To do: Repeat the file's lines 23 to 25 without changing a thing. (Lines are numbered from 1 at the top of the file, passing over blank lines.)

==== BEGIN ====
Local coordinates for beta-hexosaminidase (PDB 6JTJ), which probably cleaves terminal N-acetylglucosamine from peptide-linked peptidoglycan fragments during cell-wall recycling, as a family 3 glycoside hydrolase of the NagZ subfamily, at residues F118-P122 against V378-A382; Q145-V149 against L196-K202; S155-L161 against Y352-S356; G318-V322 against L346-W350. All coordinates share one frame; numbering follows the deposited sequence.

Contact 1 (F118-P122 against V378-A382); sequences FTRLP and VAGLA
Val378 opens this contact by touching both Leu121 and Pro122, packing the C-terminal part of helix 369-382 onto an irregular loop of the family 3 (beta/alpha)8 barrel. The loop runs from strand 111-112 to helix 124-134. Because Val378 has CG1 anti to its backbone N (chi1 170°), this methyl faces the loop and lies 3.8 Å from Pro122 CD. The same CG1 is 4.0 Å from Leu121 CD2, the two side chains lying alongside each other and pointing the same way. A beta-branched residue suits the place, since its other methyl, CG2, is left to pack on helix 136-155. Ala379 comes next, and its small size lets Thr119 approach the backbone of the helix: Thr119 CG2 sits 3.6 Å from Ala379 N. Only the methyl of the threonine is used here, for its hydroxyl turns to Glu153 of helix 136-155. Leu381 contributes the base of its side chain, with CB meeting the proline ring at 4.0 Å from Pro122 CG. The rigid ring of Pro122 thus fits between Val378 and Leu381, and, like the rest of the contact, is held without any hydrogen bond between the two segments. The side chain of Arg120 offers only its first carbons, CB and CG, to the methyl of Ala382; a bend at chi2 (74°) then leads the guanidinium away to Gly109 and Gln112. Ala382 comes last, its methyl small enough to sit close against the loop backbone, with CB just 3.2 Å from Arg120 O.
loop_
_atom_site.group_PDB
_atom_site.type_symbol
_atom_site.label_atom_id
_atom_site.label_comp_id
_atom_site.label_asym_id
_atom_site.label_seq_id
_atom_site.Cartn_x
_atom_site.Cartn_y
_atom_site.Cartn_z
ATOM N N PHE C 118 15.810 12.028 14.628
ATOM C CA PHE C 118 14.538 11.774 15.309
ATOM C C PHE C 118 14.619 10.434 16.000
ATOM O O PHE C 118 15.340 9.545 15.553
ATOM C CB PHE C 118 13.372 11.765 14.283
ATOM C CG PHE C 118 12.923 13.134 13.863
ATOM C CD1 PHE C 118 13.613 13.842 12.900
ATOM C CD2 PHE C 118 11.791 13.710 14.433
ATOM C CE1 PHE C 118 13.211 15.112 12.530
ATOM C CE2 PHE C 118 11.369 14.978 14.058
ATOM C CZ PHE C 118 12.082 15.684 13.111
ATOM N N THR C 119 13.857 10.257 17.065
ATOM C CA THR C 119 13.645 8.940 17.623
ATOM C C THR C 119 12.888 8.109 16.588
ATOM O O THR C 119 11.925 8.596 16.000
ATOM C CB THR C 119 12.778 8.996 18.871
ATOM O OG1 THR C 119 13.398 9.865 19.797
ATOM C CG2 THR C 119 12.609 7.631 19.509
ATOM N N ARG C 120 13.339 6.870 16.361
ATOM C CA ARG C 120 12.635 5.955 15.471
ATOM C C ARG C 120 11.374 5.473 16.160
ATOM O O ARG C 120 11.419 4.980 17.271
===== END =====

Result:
ATOM C CE2 PHE C 118 11.369 14.978 14.058
ATOM C CZ PHE C 118 12.082 15.684 13.111
ATOM N N THR C 119 13.857 10.257 17.065